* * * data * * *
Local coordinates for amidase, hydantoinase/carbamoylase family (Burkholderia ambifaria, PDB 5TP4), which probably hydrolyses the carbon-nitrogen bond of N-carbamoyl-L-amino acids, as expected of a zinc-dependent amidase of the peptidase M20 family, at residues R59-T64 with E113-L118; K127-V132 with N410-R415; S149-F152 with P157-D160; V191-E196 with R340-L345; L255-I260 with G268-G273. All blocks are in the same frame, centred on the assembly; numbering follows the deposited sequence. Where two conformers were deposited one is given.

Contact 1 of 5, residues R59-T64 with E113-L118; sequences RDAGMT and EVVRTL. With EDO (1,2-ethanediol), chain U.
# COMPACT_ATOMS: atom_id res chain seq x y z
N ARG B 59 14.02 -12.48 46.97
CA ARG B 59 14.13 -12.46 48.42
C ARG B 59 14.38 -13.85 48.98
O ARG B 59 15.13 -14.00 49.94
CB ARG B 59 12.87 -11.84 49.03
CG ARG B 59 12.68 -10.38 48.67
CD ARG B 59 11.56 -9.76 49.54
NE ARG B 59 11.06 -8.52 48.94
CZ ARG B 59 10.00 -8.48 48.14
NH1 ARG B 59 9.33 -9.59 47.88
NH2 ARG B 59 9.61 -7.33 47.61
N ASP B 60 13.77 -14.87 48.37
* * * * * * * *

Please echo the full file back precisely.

Local coordinates for amidase, hydantoinase/carbamoylase family (Burkholderia ambifaria, PDB 5TP4), which probably hydrolyses the carbon-nitrogen bond of N-carbamoyl-L-amino acids, as expected of a zinc-dependent amidase of the peptidase M20 family, at residues R59-T64 with E113-L118; K127-V132 with N410-R415; S149-F152 with P157-D160; V191-E196 with R340-L345; L255-I260 with G268-G273. All blocks are in the same frame, centred on the assembly; numbering follows the deposited sequence. Where two conformers were deposited one is given.

Contact 1 of 5, residues R59-T64 with E113-L118; sequences RDAGMT and EVVRTL. With EDO (1,2-ethanediol), chain U.
# COMPACT_ATOMS: atom_id res chain seq x y z
N ARG B 59 14.02 -12.48 46.97
CA ARG B 59 14.13 -12.46 48.42
C ARG B 59 14.38 -13.85 48.98
O ARG B 59 15.13 -14.00 49.94
CB ARG B 59 12.87 -11.84 49.03
CG ARG B 59 12.68 -10.38 48.67
CD ARG B 59 11.56 -9.76 49.54
NE ARG B 59 11.06 -8.52 48.94
CZ ARG B 59 10.00 -8.48 48.14
NH1 ARG B 59 9.33 -9.59 47.88
NH2 ARG B 59 9.61 -7.33 47.61
N ASP B 60 13.77 -14.87 48.37